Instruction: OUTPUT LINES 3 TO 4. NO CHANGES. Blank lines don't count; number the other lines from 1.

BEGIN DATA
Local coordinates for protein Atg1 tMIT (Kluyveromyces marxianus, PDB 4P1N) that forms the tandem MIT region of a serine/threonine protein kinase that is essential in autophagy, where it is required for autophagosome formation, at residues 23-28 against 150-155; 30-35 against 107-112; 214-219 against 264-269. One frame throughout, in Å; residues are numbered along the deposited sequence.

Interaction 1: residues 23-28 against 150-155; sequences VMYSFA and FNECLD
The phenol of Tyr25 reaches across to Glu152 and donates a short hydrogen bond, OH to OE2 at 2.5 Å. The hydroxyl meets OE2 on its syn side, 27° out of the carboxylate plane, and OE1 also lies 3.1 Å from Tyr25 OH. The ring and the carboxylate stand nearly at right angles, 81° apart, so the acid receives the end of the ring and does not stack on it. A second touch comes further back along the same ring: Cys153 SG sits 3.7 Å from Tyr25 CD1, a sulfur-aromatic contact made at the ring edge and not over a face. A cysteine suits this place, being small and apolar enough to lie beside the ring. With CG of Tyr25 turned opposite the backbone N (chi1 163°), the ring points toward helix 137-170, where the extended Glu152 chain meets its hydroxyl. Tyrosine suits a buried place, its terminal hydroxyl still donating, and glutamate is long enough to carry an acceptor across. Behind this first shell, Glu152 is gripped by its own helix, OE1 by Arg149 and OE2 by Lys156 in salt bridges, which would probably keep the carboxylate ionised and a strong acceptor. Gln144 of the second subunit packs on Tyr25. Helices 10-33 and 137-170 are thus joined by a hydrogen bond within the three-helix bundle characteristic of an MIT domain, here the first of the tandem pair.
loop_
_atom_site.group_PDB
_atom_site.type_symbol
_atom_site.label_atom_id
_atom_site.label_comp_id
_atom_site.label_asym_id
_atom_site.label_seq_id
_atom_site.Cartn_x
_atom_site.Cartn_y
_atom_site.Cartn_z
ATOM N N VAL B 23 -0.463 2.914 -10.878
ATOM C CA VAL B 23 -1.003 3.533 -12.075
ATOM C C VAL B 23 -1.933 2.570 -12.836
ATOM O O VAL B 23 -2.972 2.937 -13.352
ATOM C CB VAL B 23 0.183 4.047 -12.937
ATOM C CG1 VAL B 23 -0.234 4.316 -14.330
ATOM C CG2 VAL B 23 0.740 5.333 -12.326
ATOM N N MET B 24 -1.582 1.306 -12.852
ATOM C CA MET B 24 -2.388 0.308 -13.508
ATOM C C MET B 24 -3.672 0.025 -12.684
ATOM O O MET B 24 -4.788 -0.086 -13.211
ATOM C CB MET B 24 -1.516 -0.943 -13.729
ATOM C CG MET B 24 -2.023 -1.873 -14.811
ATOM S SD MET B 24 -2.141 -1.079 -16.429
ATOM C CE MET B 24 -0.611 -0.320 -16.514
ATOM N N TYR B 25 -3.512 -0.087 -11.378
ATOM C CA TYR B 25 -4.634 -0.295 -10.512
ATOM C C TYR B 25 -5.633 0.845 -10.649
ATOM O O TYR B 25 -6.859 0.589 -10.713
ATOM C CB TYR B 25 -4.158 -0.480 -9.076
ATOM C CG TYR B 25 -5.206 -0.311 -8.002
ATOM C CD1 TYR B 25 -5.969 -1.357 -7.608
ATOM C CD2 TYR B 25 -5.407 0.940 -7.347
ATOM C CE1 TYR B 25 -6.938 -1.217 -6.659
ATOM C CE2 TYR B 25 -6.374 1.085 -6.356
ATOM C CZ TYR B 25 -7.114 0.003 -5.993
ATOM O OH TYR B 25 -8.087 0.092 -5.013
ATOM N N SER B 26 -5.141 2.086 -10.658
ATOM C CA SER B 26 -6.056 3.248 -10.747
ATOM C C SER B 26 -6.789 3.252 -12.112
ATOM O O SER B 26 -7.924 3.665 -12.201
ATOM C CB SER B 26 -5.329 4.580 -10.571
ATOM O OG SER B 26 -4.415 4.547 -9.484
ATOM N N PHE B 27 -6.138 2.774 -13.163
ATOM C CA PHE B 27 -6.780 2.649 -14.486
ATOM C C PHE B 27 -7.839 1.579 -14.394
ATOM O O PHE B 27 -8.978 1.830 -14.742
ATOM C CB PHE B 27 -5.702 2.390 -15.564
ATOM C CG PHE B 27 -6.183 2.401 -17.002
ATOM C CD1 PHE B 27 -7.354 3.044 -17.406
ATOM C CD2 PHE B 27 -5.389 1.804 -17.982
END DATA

The phenol of Tyr25 reaches across to Glu152 and donates a short hydrogen bond, OH to OE2 at 2.5 Å. The hydroxyl meets OE2 on its syn side, 27° out of the carboxylate plane, and OE1 also lies 3.1 Å from Tyr25 OH. The ring and the carboxylate stand nearly at right angles, 81° apart, so the acid receives the end of the ring and does not stack on it. A second touch comes further back along the same ring: Cys153 SG sits 3.7 Å from Tyr25 CD1, a sulfur-aromatic contact made at the ring edge and not over a face. A cysteine suits this place, being small and apolar enough to lie beside the ring. With CG of Tyr25 turned opposite the backbone N (chi1 163°), the ring points toward helix 137-170, where the extended Glu152 chain meets its hydroxyl. Tyrosine suits a buried place, its terminal hydroxyl still donating, and glutamate is long enough to carry an acceptor across. Behind this first shell, Glu152 is gripped by its own helix, OE1 by Arg149 and OE2 by Lys156 in salt bridges, which would probably keep the carboxylate ionised and a strong acceptor. Gln144 of the second subunit packs on Tyr25. Helices 10-33 and 137-170 are thus joined by a hydrogen bond within the three-helix bundle characteristic of an MIT domain, here the first of the tandem pair.
loop_